Two Republicans are facing off Tuesday for the right to run against state Sen. Tom Hawk, D-Manhattan, in the November election.

Craig Bowser and Bryan Pruitt, both of Manhattan, are running for Kansas Senate District 22, which includes Riley and Clay counties and a portion of Geary County.

Hawk, the incumbent who is seeking a third term, has no Democratic challengers in the primary Tuesday.

Bowser is the chief executive officer of SAVE Farm, a Manhattan organization that assists members of the military transition into the agribusiness field. Bowser is an Army veteran himself, and he has served on the Kansas Commission for Emergency Planning and Response since 2018.

Pruitt is a former political consultant and conservative commentator. He worked for a political consulting firm during the 2000 Presidential campaign cycle and then a health care trade association. He has operated his own political and nonprofit event planning firm, as well as produced a conference for grassroots conservatives.

The Mercury emailed each candidate a set of the same questions. Here are the candidate’s responses. (Some answers have been edited for brevity and length).

If elected, what issue(s) would you give top priority to while in office?

Bowser: Our local economy is in bad shape. Kansas State University has furloughed over 1,800 staff members. Many small businesses in Manhattan have gone out of business. Families are struggling to make ends meet. I will use my proven business experience to bring new businesses and jobs to Manhattan. I will also focus on high quality education, maintaining our highways, and balanced budgets. I will bring new ideas and leadership to the Kansas State Senate.

Pruitt: Pro-Life first. We must pass the Constitutional amendment to allow the state legislature to enact common sense restrictions on abortion. Tax fairness for all and protect religious freedom. Return Fort Riley to full strength. Ensure K-State remains an in-person, on-campus learning experience that supports our local economy. Secure the Republican Party’s future.

While we are still in the midst of handling the coronavirus pandemic, what are your thoughts on current proposals for another stimulus package for Americans, and how would you address the ongoing issue of reopening local economies?

Bowser: Reopening should be handled at the local level. I believe local communities know best what should happen in their communities.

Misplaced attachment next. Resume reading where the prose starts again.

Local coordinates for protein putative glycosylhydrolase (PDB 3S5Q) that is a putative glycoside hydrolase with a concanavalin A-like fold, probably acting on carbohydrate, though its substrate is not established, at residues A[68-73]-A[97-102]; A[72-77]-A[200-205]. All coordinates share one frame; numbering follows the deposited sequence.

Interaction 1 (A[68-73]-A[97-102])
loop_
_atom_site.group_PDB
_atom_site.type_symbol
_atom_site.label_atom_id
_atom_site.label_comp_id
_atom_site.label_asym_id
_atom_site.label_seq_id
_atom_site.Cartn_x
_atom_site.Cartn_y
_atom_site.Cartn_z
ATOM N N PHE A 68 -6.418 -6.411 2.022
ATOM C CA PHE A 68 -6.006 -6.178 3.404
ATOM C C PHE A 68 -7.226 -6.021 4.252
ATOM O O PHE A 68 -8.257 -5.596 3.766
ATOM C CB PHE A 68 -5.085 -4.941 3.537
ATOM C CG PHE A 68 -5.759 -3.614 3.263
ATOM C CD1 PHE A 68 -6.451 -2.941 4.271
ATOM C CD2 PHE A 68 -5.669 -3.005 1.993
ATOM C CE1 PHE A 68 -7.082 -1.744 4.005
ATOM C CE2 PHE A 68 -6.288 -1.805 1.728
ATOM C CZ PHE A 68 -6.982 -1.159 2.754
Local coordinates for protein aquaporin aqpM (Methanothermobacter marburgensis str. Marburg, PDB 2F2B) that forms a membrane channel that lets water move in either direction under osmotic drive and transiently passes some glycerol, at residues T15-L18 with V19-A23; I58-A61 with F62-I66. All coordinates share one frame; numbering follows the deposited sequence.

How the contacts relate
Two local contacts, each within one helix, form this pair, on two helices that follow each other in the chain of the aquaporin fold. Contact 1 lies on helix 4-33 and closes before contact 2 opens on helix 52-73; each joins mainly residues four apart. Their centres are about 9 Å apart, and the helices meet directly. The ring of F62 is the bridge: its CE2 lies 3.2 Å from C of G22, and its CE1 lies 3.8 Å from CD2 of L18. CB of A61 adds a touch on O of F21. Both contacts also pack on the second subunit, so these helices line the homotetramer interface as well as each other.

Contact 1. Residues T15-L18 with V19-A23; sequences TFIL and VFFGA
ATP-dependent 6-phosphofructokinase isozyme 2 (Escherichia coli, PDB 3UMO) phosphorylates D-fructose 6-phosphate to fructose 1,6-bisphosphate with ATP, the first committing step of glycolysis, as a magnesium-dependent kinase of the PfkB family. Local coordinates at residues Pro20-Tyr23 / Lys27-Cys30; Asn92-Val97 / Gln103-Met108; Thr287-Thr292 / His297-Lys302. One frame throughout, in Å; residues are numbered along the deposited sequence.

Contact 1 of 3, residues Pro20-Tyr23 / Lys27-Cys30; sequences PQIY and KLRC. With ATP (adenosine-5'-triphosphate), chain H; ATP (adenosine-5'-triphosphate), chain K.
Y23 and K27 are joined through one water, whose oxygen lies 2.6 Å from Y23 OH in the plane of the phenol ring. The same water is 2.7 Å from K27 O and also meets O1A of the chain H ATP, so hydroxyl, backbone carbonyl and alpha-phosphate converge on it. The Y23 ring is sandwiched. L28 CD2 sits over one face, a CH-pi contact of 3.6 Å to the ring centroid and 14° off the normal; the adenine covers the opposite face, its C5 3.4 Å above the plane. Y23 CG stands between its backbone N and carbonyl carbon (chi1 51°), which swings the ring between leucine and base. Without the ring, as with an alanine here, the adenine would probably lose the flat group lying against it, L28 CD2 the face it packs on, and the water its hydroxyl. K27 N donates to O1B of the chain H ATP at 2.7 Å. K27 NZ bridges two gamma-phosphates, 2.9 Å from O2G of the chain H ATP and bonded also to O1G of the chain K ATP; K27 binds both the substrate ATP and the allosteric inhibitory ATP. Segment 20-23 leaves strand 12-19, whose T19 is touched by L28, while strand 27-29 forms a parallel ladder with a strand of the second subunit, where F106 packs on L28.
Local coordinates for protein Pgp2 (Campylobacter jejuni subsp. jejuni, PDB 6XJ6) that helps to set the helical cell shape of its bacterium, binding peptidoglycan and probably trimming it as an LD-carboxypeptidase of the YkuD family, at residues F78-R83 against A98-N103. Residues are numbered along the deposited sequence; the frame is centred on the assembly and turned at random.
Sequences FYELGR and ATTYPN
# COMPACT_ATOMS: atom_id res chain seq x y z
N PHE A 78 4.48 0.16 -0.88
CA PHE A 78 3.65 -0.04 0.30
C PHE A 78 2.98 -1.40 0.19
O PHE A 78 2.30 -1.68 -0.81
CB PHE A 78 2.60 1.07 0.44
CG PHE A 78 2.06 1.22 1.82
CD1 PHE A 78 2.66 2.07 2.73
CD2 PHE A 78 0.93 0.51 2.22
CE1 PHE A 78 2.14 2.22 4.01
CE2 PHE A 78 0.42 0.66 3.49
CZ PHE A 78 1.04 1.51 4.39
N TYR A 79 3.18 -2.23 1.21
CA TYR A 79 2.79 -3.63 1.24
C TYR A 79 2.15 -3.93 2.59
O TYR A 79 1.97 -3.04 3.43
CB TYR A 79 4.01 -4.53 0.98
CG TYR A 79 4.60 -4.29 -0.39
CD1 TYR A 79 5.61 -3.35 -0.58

Pruitt: All stimulus should be oriented toward finding a vaccine and getting Americans back to work and our economy returned to full speed safely. We cannot live in fear, and our local communities have been amazing in coming together to protect one another. K-State must remain an in-person, on-campus learning experience that not only supports our student population but the broader economy. I oppose mandates because our communities have done what is recommended to wear masks when necessary and stay socially distant. Our small businesses should be allowed to reopen and return to safe, normal operations.

What are your thoughts on police reform and addressing racial or social inequity in our communities at the state level?

Bowser: I support our law enforcement agencies and strongly oppose defunding the police. I recognize that there needs to be accountability for bad actors in any profession, but especially those we trust to maintain law and order. Transparency and training are the key to better law enforcement.

Pruitt: Peaceful First Amendment expression should be celebrated, but destruction of public or private property cannot be tolerated and violent protesters must be prosecuted. Police reform should be handled at the local level. Bad cops need to go, and leadership must be held accountable. RCPD is a national leader in best practices for policing, and we are blessed to have them keeping our community safe.